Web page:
D.B. Cooper ー The mysterious man who hijacked a plane for $200,000, and four parachutes

D.B. Cooper ー The mysterious man who hijacked a plane for $200,000, and four parachutes

The mysterious man who hijacked a passenger plane between Portland and Seattle traded the lives of passengers for $200,000, and four parachutes leaped from the jet over somewhere between Seattle and Reno and were never seen again.

Almost 50 years later, the case continues to confuse the FBI and inspire wild speculation as it remains the only unsolved aircraft to be hijacked in the history of the United States.

On the afternoon of 24 November 1971, a man wearing a black raincoat over a dark suit and a clip-on necktie entered Portland International Airport, Oregon, USA. Carrying a black briefcase, he approached the Northwest Orient Airlines counter and asked for a one-way ticket to Flight 305 bound for Seattle, Washington.

Cooper paid the $20 fee in cash and boarded Flight 305. He ordered a drink—bourbon and soda—while the flight was waiting to depart. 

Shortly after the take-off, Cooper handed a cash tip along with a note to flight attendant Florence Schaffner; believing that the note contains nothing more than a pick-up line and a telephone number, Schaffner ignored it. That was until Cooper stopped her and whispered, "Miss, you'd better look at that note. I have a bomb." 

The note was printed in a neat, all-capital letter with a felt-tip pen. Its exact wording is unknown because Cooper later reclaimed it.

But from what Schaffner later recalled, note declared that Cooper had a bomb in his briefcase, and he wanted her to sit with him. When she did, cooper calmly opened his briefcase, revealing a glimpse of a mass of wires and red-colored sticks, and demanded that she write down what he told her. Soon, she was walking a new note to the captain of the plane.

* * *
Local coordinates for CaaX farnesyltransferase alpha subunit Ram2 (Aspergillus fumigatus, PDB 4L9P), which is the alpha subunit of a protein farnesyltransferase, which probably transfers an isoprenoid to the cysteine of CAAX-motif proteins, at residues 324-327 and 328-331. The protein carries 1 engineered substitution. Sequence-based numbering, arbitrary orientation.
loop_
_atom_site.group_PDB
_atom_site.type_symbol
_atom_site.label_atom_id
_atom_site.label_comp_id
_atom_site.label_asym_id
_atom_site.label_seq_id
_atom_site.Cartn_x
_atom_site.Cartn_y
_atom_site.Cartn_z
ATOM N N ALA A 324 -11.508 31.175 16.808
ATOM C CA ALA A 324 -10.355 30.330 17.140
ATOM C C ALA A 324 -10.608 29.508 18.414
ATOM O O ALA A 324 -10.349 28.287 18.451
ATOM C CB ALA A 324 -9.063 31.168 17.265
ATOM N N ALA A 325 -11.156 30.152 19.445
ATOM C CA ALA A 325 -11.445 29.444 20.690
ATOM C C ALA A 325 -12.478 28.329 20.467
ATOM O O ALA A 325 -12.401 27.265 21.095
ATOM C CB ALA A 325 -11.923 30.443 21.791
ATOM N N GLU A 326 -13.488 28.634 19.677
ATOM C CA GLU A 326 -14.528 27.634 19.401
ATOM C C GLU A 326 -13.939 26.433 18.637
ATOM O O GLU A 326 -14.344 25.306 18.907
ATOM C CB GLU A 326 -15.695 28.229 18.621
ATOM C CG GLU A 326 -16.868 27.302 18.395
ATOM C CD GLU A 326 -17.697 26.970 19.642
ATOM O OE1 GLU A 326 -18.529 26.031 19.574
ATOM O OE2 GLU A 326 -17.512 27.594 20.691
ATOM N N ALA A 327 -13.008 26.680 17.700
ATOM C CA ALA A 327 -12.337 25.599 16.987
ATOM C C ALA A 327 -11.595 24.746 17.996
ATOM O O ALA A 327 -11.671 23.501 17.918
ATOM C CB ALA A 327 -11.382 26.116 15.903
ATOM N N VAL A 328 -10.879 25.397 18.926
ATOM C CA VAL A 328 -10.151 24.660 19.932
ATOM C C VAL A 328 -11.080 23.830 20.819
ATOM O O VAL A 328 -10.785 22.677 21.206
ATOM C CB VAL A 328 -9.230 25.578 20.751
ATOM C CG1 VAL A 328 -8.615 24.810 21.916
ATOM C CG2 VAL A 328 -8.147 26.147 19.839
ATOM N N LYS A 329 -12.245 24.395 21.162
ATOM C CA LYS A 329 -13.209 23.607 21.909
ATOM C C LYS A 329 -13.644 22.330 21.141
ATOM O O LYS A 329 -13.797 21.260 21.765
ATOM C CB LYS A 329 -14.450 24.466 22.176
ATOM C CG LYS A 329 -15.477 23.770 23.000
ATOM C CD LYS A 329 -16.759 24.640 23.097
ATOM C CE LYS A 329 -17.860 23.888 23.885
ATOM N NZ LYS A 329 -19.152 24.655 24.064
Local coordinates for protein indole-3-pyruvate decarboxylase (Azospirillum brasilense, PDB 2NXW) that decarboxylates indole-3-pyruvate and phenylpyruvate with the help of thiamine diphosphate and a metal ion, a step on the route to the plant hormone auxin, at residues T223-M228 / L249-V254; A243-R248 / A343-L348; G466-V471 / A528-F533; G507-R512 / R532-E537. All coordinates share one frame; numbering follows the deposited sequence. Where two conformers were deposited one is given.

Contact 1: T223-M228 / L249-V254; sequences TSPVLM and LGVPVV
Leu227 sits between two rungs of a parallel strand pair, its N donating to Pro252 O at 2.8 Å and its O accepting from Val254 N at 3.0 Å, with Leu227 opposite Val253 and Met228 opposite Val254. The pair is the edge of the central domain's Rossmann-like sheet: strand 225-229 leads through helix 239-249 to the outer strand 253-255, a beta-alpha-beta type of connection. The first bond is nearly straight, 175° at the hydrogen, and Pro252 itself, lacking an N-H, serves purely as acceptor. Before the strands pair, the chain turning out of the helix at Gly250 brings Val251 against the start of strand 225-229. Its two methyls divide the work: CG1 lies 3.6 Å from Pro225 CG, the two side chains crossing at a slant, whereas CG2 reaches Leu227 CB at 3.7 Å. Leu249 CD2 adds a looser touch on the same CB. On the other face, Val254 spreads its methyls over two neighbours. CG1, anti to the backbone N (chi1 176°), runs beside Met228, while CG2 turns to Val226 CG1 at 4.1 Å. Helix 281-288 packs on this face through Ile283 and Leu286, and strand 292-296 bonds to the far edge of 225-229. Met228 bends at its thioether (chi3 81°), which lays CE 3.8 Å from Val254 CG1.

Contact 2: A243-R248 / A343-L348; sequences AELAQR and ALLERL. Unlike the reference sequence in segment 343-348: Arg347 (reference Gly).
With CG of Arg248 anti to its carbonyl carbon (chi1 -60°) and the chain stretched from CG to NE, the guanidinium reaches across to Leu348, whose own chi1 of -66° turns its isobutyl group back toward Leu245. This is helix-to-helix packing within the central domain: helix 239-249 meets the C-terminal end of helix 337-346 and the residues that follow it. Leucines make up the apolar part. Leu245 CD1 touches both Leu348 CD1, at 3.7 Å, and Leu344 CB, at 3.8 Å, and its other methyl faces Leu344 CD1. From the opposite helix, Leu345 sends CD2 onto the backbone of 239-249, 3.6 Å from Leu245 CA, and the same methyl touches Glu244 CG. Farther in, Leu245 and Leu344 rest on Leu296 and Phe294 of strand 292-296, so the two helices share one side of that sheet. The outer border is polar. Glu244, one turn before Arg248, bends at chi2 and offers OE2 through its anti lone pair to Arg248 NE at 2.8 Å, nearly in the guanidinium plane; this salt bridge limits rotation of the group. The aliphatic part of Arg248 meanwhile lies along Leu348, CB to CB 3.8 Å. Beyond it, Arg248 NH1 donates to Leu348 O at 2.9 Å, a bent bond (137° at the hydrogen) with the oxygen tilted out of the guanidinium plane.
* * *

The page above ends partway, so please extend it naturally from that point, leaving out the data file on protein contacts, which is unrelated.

Cooper dictated his demands: $200,000 in "negotiable American currency;" four parachutes (two primary and two reserves); delivered to him on the Seattle tarmac, where the aircraft was also to be refueled. At that point, the passengers would be set free, but the crew would remain on board.

The officers accepted Cooper's requests and, when the flight landed in Seattle, the hijacker exchanged money and parachutes for 36 passengers on the flight. Cooper kept a few crew members, and, after the second take-off, Cooper had closed all the flight attendants to the cockpit and had disappeared somewhere between Seattle and Reno.

A little after 8:00 p.m., he jumped out of the back of the plane with a parachute and ransom money. The pilots landed safely, but Cooper had vanished into the night, and his ultimate fate remains a mystery to this day.

It remains one of the biggest mysteries in the United States, a startling crime that captured the American imagination, inspiring songs, movies, TV shows, and books.

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